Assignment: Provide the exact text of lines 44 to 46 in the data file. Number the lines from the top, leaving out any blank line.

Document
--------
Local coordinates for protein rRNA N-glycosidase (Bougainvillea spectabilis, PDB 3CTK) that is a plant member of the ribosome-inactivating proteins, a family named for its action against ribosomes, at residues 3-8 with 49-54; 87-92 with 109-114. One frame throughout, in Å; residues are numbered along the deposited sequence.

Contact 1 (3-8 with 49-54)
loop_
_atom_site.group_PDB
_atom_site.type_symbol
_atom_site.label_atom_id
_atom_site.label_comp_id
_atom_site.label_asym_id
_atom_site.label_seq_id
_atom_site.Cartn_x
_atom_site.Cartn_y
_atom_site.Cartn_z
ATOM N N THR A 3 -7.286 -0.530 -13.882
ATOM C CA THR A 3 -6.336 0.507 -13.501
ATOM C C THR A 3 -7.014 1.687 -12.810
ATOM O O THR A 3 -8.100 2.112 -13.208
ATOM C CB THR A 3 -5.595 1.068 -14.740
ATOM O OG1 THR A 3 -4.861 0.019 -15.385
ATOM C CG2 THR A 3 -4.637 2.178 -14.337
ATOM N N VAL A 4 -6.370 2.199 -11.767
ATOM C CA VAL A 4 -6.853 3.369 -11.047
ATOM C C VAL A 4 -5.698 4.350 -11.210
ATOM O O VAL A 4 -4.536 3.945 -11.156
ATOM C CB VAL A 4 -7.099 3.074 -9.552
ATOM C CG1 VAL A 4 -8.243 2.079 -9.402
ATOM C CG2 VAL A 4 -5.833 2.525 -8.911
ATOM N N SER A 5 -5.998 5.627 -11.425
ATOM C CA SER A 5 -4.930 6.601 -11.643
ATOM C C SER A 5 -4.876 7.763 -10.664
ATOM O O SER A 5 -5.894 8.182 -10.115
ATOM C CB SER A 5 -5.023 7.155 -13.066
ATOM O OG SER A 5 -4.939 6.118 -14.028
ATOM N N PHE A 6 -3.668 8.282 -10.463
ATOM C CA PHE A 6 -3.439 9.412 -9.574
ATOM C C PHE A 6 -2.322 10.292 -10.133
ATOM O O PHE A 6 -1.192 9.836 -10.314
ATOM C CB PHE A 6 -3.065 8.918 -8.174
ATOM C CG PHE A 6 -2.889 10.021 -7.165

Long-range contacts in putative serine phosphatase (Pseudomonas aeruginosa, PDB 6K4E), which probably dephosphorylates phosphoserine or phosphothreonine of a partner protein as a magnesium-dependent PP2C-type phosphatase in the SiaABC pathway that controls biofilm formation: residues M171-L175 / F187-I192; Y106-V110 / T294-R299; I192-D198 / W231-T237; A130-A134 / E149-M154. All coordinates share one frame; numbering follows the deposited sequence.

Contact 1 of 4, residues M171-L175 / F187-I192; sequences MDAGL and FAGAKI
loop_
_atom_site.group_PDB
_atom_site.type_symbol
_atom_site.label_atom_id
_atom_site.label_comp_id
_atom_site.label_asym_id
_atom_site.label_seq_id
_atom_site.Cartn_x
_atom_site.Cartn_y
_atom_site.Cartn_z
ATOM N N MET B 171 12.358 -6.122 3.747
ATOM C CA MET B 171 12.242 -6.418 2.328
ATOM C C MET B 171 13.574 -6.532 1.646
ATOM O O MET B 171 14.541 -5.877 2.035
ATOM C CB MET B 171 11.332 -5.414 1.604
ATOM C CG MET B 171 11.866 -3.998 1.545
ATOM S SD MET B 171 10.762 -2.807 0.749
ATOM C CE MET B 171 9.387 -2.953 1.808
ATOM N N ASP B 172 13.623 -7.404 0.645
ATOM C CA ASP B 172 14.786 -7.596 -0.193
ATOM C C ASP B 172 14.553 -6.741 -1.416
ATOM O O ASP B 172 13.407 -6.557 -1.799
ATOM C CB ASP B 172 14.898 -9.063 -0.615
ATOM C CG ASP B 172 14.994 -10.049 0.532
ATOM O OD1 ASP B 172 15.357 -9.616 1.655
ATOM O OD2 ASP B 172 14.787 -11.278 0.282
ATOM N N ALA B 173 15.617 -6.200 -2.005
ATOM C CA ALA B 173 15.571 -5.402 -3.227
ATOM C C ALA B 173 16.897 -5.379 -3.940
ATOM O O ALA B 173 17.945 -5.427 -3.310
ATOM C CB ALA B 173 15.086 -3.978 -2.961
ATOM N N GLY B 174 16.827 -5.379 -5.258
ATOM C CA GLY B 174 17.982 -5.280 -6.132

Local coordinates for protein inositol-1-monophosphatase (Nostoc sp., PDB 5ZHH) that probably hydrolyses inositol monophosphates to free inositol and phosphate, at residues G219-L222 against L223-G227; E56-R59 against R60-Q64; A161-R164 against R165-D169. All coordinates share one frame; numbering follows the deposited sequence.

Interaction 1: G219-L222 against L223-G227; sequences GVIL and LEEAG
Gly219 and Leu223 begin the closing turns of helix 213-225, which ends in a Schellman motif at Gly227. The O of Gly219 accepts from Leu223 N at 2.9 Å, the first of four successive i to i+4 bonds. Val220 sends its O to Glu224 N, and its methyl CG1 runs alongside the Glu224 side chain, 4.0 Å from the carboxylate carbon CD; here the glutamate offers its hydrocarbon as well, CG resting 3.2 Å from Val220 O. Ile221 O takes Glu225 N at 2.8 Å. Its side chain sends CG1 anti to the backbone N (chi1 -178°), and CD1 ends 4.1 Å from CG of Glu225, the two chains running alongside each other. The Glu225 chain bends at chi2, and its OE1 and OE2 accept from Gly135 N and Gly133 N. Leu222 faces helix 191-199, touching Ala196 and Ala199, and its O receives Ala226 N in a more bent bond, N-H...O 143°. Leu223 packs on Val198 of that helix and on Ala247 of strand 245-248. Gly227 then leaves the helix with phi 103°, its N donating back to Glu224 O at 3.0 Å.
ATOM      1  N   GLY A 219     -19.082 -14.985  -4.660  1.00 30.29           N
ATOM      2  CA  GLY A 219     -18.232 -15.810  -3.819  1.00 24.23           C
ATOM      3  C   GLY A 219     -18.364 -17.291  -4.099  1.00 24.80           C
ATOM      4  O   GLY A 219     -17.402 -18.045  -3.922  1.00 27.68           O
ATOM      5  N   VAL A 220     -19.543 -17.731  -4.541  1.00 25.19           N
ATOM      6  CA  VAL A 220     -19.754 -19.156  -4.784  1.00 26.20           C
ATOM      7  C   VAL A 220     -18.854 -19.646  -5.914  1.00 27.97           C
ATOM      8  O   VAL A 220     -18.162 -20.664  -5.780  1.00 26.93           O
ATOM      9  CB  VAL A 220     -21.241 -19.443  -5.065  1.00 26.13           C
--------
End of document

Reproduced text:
_atom_site.label_atom_id
_atom_site.label_comp_id
_atom_site.label_asym_id